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Making an Ohio Power of Attorney
An Ohio Power of Attorney (PoA) is a legal document that gives a trusted individual or entity the authority to manage financial matters on your behalf, such as accessing your bank account, signing contracts, and selling your property.
The individual giving control is known as the "principal," and the individuals or organizations receiving powers are called the "agents" or "attorneys-in-fact. Suited for Ohio residents, our Power of Attorney can be used in Summit County, Cuyahoga County, Hamilton County, and in all other counties and municipalities in the state. All Ohio PoA forms from Rocket Lawyer can be modified to address your specific scenario. Creating this essential document provides confirmation to financial institutions and other parties that your agent(s) can legally sign documents or take other actions for you when you are not present or able.
It is fast and easy to give or get the support you need with a free Ohio Power of Attorney template from Rocket Lawyer:
This solution, in many cases, will be much less time-consuming than hiring your average lawyer. If needed, you may start this PoA on behalf of your spouse, an elderly parent, or another relative, and then have that person sign after you've drafted it. Please keep in mind that for this document to be accepted as valid, the principal must be an adult who is mentally competent at the time of signing. In the event that the principal has already been declared incompetent, a court-appointed conservatorship could be required. When managing such a situation, it is a good idea for you to talk to an attorney.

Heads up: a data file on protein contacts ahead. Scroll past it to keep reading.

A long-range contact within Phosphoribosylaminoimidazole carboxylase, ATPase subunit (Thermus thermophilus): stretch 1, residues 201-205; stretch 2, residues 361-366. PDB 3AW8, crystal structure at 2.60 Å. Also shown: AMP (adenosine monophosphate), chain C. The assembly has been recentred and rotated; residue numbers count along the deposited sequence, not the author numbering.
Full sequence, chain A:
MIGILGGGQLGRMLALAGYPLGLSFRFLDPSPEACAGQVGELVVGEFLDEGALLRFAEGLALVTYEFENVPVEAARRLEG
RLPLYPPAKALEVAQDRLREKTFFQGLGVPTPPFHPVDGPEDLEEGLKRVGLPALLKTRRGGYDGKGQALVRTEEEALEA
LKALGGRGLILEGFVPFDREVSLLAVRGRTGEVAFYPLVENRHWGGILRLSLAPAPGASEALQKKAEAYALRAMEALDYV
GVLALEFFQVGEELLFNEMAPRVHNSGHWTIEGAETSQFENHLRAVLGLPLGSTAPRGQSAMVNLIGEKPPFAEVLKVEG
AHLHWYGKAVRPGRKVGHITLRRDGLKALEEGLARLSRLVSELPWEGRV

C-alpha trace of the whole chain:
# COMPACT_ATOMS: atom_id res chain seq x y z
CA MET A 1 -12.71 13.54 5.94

Every adult should have a Power of Attorney. While it can be tough to think about, there will likely come a time when you can no longer manage your day-to-day affairs on your own. There will also be moments when you're simply out of pocket. Here are a few common circumstances in which a PoA can be helpful:
Regardless of whether your Ohio Power of Attorney has been prepared as part of a forward-looking plan or made in response to an unexpected issue, notarization and/or witnesses can often help to protect your agent if someone questions their privileges and authority.
There are multiple ways to classify Power of Attorney documents. They are largely based on how long the powers will last, when they come into effect, and what they will grant authority over. Most often, you may find them organized into four buckets:
When generating your free Ohio Power of Attorney, you may opt to have the power begin immediately upon signing, on a selected date, or only when you are no longer capable. Your Power of Attorney can end either on a specific date or when you die.
Ohio Power of Attorney forms are normally straightforward; however, you may need advice. It can vary depending on whom you ask, but sometimes a lawyer will not even accept requests to review your document if they were not the author. A more favorable approach to consider is to go through attorney services at Rocket Lawyer. If you sign up for a Premium membership, you have the ability to request guidance from an On Call attorney with relevant experience or get answers to additional questions related to your Power of Attorney. As always, Rocket Lawyer is here to support you.
The cost of finding and hiring a conventional law firm to draft a Power of Attorney could range anywhere between two hundred and five hundred dollars, based on your location. Rocket Lawyer is not your average Power of Attorney template website. With us, anyone under a Rocket Lawyer membership has access to up to a 40% discount when hiring an attorney.
With a Rocket Lawyer membership, you can make edits, save it in PDF format or as a Word document, or print it. To turn the PoA into a truly legal document, you must sign it. Take care to send a final copy of the signed document to your agent(s), financial institutions, and other impacted parties.
The specific requirements for PoA forms will be different by state; however, in Ohio, your Power of Attorney will need to be notarized. If your agent will engage in real estate transactions, the Power of Attorney will need to be signed before a notary and filed or recorded with your county.
See Ohio Power of Attorney law: Title 13, Chapter 1337